It's horrifying!" Jean Rousselle interjected.

'Yes,' said Pavel Egorovich. 'I feel very sorry for the children of Hitrovka. Those who live to be alive learn to watch before they are old enough, to steal from show windows, or just to beg. They specialize. They join groups. From time to time, a raid is made on a guesthouse. A few people with bad behavior are imprisoned. After serving their sentences, they return to the same place to resume their practices.

As for the girls, they all end up as prostitutes, whether on the street or in a brothel. In Hitrovka it is rare that a fourteen-year-old lass is still a virgin. Aren't there neighborhoods of ill repute in Paris?"

Of course there is. But I have a feeling the poverty, the decadence, is not as bad as it is here!" Jean Rousselle said. And

That's right!" Pavel Egorovich agreed.

Everything is bigger in Russia. Wealth, poverty, faith...There is no middle class, so to speak, in our country. On the one hand, a high aristocracy, a wealthy class of merchants, entrepreneurs, and landowners; on the other, an uncountable number of superstitious and illiterate people who were perhaps more content with the status of serfs than with this pretense of freedom in the midst of poverty.

Between these two extremes lies a thin layer of unskilled workers, technicians, petty officials, and intellectuals who are trying to protect their aspirations for progress and independence.

They are the modern aggressive molecules of this country, but they are unable to pull the apathetic national masses behind them. Constantly they are in danger of being crushed and swallowed by the masses.

My father-in-law is an optimist and believes that things will work out in time. I fear the worst terribly. There is so much social inequality in Russia that one day the stability of the system will be in danger. When I leave the Hitrov market and look at the pretty stores on Tverskaya Street, I have a choking anxiety because I don't know how these two worlds can coexist."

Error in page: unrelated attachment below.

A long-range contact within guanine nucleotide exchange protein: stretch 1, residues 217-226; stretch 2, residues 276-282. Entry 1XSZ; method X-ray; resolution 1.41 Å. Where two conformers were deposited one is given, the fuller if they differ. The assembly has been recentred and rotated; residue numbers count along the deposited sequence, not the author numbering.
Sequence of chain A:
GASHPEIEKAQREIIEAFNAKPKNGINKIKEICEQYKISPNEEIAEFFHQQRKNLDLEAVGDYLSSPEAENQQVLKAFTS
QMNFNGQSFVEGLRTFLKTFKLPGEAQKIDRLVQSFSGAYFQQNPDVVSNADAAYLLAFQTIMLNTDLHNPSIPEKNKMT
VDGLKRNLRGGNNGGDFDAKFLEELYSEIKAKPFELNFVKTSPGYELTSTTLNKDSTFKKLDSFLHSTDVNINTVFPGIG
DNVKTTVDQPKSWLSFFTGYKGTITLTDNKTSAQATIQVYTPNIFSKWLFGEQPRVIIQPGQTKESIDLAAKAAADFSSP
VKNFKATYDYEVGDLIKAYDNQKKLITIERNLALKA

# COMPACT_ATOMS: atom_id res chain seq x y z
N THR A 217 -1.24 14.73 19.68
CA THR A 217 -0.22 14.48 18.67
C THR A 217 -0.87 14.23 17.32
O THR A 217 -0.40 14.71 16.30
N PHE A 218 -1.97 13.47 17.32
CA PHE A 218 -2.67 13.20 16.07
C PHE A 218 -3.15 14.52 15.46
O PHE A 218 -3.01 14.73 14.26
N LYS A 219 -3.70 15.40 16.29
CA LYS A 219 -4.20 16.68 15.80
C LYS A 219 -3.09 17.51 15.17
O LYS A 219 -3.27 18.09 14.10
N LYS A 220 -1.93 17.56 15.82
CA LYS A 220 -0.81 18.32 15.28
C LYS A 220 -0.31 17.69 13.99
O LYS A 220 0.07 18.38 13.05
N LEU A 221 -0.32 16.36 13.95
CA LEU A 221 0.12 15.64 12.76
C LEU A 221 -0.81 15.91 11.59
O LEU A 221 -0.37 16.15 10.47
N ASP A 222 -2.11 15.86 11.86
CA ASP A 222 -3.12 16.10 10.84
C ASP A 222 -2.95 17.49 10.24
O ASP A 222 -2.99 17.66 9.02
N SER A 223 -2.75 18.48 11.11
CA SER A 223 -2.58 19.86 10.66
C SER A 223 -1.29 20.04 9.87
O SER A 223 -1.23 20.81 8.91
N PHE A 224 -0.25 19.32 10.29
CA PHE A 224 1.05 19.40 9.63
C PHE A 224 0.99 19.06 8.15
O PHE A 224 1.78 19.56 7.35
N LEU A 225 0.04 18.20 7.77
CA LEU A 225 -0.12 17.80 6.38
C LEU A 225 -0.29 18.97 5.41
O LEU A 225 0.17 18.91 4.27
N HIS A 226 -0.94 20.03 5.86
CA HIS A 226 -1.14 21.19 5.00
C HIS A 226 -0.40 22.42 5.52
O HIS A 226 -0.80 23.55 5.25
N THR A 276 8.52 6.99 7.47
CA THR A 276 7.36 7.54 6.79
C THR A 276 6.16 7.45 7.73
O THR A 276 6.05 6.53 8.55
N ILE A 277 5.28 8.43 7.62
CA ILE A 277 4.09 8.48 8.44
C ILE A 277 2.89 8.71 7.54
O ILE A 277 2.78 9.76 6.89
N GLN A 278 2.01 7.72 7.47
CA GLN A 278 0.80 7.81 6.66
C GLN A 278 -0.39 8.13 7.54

New Readings, translated by Makoto Fukuzumi, Henri Troyer, Russia in the Late Imperial Period, p. 51-52.

There is no middle class in Russia. Everything is extreme.

This is a very important point.

In fact, before this passage, the book shows the luxurious lifestyle of the aristocracy and wealthy people. That would be Tverskaya Street at the end of the quote above. This extreme disparity between poverty and wealth. In this section, we can see the distortion of Russian society in all social systems.

The book also introduces various other events, such as the religious situation, especially the Russian Orthodox Church, and the workers who work in poor conditions, the inner workings of the army, and the life of the peasants.

It is a very useful book to learn what Russian society was like at that time. Moreover, it is an easy-to-read novel.

I highly recommend it to learn about Russian society after Dostoevsky's death.

The above is "Henri Troyer's Russia at the End of the Empire - To understand Russian society after the death of Dostoevsky.